A purely Chinese guard and not a very ornate one, converted for Japanese use.
Most likely used by the multi-cultural crews of pirate fleets that roamed the South China seas.
Made in Canton, China, for the Japanese market.
A peculiar cast iron sword guard, probably from the South China Seas area.
An iron openwork guard two dragons chasing a flaming pearl.
Chinese work for the Japanese market.
A Chinese sword guard from the 18th century with a Buddhist mantra in lantsa script.
Southern Chinese style with birds in plum branches.
While the Chinese are hailed for inventing gunpowder and the
IntroductionThe elite of the Qing dynasty was Manchu, who before taking over China from
Of pierced iron, elaborately cut with lotus petal border.
Canton work for the Japanese market, with 28 metal balls in separate compartments.
A very rare Chinese saber guard dating from the height of the Qing dynasty.
The archetypical Chinese sword guard that gave rise to the Japanese genre of "nanban tsuba".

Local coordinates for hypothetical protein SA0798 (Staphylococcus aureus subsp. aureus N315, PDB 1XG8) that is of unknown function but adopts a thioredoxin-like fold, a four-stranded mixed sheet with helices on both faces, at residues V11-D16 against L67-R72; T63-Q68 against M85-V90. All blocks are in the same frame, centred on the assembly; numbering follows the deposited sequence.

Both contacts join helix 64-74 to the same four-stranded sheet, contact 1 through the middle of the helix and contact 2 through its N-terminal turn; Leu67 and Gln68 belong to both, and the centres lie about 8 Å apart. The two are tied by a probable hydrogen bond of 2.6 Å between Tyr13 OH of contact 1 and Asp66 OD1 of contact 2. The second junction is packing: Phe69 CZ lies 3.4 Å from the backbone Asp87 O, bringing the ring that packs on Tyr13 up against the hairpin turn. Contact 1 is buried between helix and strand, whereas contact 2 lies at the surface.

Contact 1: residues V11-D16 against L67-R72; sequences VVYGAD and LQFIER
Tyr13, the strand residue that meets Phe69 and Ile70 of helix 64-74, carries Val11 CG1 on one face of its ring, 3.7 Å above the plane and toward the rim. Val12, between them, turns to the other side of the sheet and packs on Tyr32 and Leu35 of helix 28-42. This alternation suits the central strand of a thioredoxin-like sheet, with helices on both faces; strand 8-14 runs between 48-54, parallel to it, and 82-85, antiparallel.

The first of its kind I've ever seen on the market.
An antique set of scabbard fittings for a Chinese saber, probably second ha
In the style of northern work of the 16th and 17th centuries
Very good example with a finely carved warrior scene.
A fine and unusually large tsuba. Attributed to Hizen by the NBTHK.
The archetypical Chinese sword guard of the 17th century.
With the swirling arabesque motifs that are typical for this period.
Exceptionally large pierced iron guard for a Chinese yidao; "virtuous saber".
With a golden damascened lock of the Indo-Portuguese type.